R.E.M. – “Accelerate” (2008)

November 18, 2008 at 6:44 am (David Fricke, Reviews & Articles)

David Fricke’s take on the brilliant recent R.E.M. album – Rolling Stone (issue #1049), April 3, 2008…

 

When their original drummer, Bill Berry, quit in 1997, R.E.M. became more than “a three-legged dog,” as singer Michael Stipe famously put it at the time. Stipe, guitarist Peter Buck and bassist Mike Mills actually turned into a pair of trios, two very different bands, for the next ten years. One was the studio R.E.M. of Up, Reveal and Around the Sun: wounded but determined, making a stately, reflective pop rich in psychedelic luster and heavy with ballads about faith and doubt. Then there was the concert R.E.M. Armed with longtime second guitarist Scott McCaughey and, in recent years, ex-Ministry drummer Bill Rieflin, Stipe, Buck and Mills charged the musical exploration and internal debate on those records with the dirty-silver jangle and get-in-the-van surge of R.E.M.’s quartet-era classics, such as 1986’s Lifes Rich Pageant and 1987’s Document.

Accelerate is the first studio album by that post-Berry stage band, and it is one of the best records R.E.M. have ever made. Much of Accelerate was cut in live-band takes and even tested onstage during a run in Dublin last summer, and it shows. Guitars are front and center, in slashing-chord and rusted-arpeggio crossfires, as if you’ve got R.E.M.’s 1982 EP Chronic Town and the Sex Pistols’ Never Mind the Bollocks spinning in your CD tray at the same time. “Man-Sized Wreath,” “Supernatural Superserious” and “Horse to Water” rattle and zoom like buried treasures from an old club-tour set list. And there is nothing soft or shy about the slower darkness either. In “Houston,” a stark snapshot of post-Katrina exile (“If the storm doesn’t kill me/The government will”), crude fuzz drones and ham-fisted organ chords roll over Buck’s acoustic guitar and the fighter’s will in Stipe’s voice (“I was taught to hold my head high. . . . Make the best of what today has”) like oily floodwater.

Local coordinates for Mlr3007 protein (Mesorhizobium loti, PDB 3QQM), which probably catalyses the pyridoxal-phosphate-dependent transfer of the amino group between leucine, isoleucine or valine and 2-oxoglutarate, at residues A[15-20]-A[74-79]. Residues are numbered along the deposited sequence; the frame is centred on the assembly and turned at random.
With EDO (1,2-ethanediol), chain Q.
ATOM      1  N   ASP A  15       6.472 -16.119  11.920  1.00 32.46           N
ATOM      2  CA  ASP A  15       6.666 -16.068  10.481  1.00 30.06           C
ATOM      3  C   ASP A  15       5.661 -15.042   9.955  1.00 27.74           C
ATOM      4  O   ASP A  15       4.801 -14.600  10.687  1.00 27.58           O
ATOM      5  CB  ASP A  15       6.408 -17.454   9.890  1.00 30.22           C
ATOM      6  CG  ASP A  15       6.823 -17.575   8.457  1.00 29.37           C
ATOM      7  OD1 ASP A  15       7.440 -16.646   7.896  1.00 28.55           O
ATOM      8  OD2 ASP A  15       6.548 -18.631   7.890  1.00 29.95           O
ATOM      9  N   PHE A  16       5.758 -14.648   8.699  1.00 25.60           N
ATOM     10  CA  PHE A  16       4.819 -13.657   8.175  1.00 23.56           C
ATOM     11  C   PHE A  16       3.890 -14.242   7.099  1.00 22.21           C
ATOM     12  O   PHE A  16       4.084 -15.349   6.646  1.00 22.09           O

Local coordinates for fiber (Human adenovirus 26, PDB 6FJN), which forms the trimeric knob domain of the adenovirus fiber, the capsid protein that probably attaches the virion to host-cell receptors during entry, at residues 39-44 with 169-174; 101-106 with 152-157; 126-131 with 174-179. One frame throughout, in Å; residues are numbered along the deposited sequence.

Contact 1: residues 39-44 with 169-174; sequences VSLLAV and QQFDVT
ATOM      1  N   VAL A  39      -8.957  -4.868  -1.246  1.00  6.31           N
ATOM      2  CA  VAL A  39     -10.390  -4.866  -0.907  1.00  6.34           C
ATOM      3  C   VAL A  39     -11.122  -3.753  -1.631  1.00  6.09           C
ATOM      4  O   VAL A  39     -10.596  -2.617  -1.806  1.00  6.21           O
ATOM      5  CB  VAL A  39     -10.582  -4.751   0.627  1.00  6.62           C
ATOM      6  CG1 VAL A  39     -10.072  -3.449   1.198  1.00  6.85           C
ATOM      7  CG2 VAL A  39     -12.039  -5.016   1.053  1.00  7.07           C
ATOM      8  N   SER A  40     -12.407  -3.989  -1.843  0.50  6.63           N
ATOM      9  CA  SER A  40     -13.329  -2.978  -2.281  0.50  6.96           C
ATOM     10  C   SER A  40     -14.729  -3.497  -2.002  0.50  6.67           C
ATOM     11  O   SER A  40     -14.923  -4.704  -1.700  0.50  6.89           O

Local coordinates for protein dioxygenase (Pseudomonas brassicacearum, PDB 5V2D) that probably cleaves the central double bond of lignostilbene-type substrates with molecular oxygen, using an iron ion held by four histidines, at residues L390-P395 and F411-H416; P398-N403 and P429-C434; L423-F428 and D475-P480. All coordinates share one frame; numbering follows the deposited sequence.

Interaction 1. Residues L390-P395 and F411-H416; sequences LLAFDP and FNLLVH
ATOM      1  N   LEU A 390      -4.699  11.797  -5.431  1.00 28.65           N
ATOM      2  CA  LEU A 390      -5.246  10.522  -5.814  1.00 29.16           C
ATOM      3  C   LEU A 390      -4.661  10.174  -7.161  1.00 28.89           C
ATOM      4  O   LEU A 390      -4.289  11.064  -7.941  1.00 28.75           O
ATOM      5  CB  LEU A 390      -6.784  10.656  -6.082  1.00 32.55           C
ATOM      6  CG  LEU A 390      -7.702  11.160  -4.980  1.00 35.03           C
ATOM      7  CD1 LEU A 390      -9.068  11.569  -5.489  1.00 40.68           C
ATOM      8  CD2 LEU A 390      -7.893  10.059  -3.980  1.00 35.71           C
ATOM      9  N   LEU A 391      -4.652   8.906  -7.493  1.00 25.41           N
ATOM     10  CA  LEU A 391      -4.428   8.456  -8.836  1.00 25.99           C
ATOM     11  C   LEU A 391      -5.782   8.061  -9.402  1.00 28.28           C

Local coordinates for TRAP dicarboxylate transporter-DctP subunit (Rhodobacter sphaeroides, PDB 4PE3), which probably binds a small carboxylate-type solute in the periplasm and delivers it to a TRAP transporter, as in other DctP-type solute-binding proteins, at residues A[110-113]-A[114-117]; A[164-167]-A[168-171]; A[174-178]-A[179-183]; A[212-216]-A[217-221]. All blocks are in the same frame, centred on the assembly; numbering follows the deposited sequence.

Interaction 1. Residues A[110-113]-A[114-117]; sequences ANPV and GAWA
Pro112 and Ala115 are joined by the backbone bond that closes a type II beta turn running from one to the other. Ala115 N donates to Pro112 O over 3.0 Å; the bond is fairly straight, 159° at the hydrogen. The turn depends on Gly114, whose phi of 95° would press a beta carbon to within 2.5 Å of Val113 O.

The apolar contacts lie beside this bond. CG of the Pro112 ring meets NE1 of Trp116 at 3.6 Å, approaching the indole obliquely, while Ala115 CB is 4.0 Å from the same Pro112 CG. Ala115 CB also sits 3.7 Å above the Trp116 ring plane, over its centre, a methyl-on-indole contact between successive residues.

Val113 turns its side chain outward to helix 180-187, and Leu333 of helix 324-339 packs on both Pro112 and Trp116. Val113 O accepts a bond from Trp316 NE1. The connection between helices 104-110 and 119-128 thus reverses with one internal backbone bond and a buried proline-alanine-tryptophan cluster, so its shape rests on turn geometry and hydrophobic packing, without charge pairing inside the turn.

But the R.E.M. on Accelerate is also the one I saw at New York’s Madison Square Garden right after 2004’s Vote for Change Tour — and two nights after Bush’s re-election. Bummed but unbowed, they opened the show with loud, fast defiance — “It’s the End of the World as We Know It (And I Feel Fine)” — and they do the same thing here, with “Living Well Is the Best Revenge.” “Don’t turn your talking points on me/History will set me free/The future is ours, and you don’t even rate a footnote,” Stipe sings in a rapid, ecstatic near-shout over flying fists of guitar and racing bass and drums. And that’s just the start of the blowback. “Nature abhors a vacuum/But what’s between your ears?” he snaps in “Man-Sized Wreath,” a bitter laugh at empty pomp and sound-bite patriotism, aimed at sheep and herders alike. And whoever “Mr. Richards” is, he gets his just desserts — “Mr. Richards, your conviction/Had us cheering in the kitchen” — served with Buck and McCaughey’s bristling-glam guitars.

Stipe has not sounded this viscerally engaged in his singing and poetically lethal in his writing since the twilight of the Reagan administration. But he is not merely protesting the mess of the nation. Accelerate is total-victory rock, Stipe making promises he knows he can keep — “You weakened shill . . . Savor your dying breath” (“Living Well”) — because he’s not alone. The apocalypse is obvious in “Sing for the Submarine,” an urban-holocaust update of Crosby, Stills and Nash’s hippie-escape plan “Wooden Ships.” So is the strength in numbers. “It’s all a lot less frightening/Than we would’ve had it be,” Stipe insists, as Mills swoops way behind him in guardian-angel harmony. (Mills’ vocals, too often taken for granted, are frequent literal high points on the album, the reassuring sunlight on Stipe’s gritty delivery.) And in “Hollow Man,” Stipe concedes his own needs and fuck-ups, then calls for help — “Corner me and make me something” — in a stunning mix of tender-piano ballad and big-guitar chorus that sums up the commitment that makes true loves, democracies and great rock bands possible.

Ultimately, the best thing about Accelerate is that R.E.M. sound whole again, no longer three-legged but complete in their bond and purpose. “Music will provide the light you cannot resist,” Stipe crows at the end of the record, in the atomic frivolity of “I’m Gonna DJ.” And you can believe him — because he and his band believe in themselves again.  

 

David Fricke

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